Parliamentary committee supports Malawi's fisheries sector

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Parliamentary committee supports Malawi's fisheries sector

A BVC member in Mangochi presents a petition to the chair of the PCAIWD committee, Chidanti Malunga.

By Mercy Phiri

The main objectives of the USAID-funded Fisheries Integration of Societies and Habitats project, or FISH, are to increase resiliency to climate change and improve biodiversity conservation through effective, sustainable fisheries co-management across all four major lake ecosystems in Malawi. To meet these objectives and ensure that its interventions will last after the project ends FISH works through available structures in the fisheries sector, including the government.

Since 2017, FISH has been working with Malawi’s Parliamentary Committee on Agriculture, Irrigation and Water Development, or the PCAIWD, to build support for the fisheries sector in Malawi. PCAIWD members visited FISH catchment areas along Lake Malawi in Mangochi district in 2017. The teamwork and commitment to managing fisheries activities they saw among community members, traditional leaders and the District Fisheries Office encouraged them to seek more funding for the Department of Fisheries so that fisheries activities in the country are fully supported. In 2018, Malawi’s Department of Fisheries’ budget funding was doubled.

This February, during a follow-up visit, the PCAIWD’s chairperson, Chidanti Malunga, assured artisanal and commercial fishers in Mangochi that the PCAIWD will lobby for activation of the Fisheries Fund to support activities such as research, enforcement and extension. He also said that his team will encourage more funding for the operational budget for the Department of Fisheries to enable it to carry out enforcement activities and the construction of landing sites in fishing districts. And Malunga said that the PCAIWD will call for a general meeting with all members of Parliament to explain the need to curb political influence by MPs and other politicians that negatively affects the fisheries sector.

These remarks were in response to petitions that artisanal fishers and Commercial Fishers Association (CFA) members presented to the PCAIWD asking for its support for their efforts in advancing fisheries activities. In their petition, CFA members raised concerns about the increase of commercial fishers on the lake. They appealed to the PCAIWD to support the Department of Fisheries in stopping new entrants into commercial fishery, especially in areas with the maximum numbers of fishing vessels, in order to sustainably manage the fishery. In 2018, CFA members already volunteered to reduce their fishing capacity and proposed that the government should set up a fund to buy back excess trawler capacity. CFA also asked the PCAIWD to support the Fisheries Department in flushing out all unlicensed commercial fishers, including politicians.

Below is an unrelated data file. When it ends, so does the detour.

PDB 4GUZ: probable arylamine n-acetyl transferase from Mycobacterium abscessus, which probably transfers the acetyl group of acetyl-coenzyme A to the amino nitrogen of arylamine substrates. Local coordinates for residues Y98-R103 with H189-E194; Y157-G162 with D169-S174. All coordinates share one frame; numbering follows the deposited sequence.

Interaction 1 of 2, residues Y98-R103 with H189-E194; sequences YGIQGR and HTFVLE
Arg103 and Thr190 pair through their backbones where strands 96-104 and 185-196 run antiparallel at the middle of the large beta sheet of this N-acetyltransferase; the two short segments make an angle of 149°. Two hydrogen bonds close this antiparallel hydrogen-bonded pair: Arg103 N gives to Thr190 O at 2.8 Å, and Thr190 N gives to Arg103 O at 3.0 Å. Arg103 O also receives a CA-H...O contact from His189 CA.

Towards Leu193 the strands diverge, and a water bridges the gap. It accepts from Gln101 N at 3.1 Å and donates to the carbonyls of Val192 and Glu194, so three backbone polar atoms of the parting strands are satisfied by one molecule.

In TAs Namabvi, Makanjira and Lulanga, in Mangochi district, members of local Beach Village Committees, or BVCs, registered concerns over inadequate enforcement support from the government to BVCs because of resource limitations in the District Fisheries Office and non-recognition that BVC activities are done on behalf of the government. The group petitioned the PCAIWD to seek further funding for the Department of Fisheries and a provision that they should not pay allowances to police officers should they engage them in lake patrols. They further asked the PCAIWD to advocate for a legal provision to control the entry of illegal fishing nets and netting raw materials into Malawi.

Realizing that other natural resources along the lake play a great role in fisheries management, the artisanal fishers also petitioned the PCAIWD to lobby for interventions to bring alternative livelihood activities to people living along forests in order to stop illegal harvesting of forests for charcoal and firewood production. They also urged the PCAIWD to facilitate the acquisition of solar water pumps to support year-round farming in Mangochi to increase the profitability of agriculture as an alternative livelihood. The artisanal fishers also requested a tarmac road to improve access to fish and produce markets. This is the only way to ensure that agriculture and fisheries translate into improved livelihoods for people in the Chiphole and Makanjira areas of Mangochi.

Artisanal and commercial fishers are some of the beneficiaries of FISH knowledge and capacity building, which aims to foster collaborative management practices and empower constituents to select and maintain appropriate interventions that limit threats to their livelihoods and environment.

The FISH project sees collaboration among parliament, community members, local fisheries management authorities and government as an assurance that the project’s interventions will be maintained after the project ends. The PCAIWD’s involvement in fisheries activities also presents fishing communities an opportunity to directly contribute to national legislation regarding fisheries activities.

 

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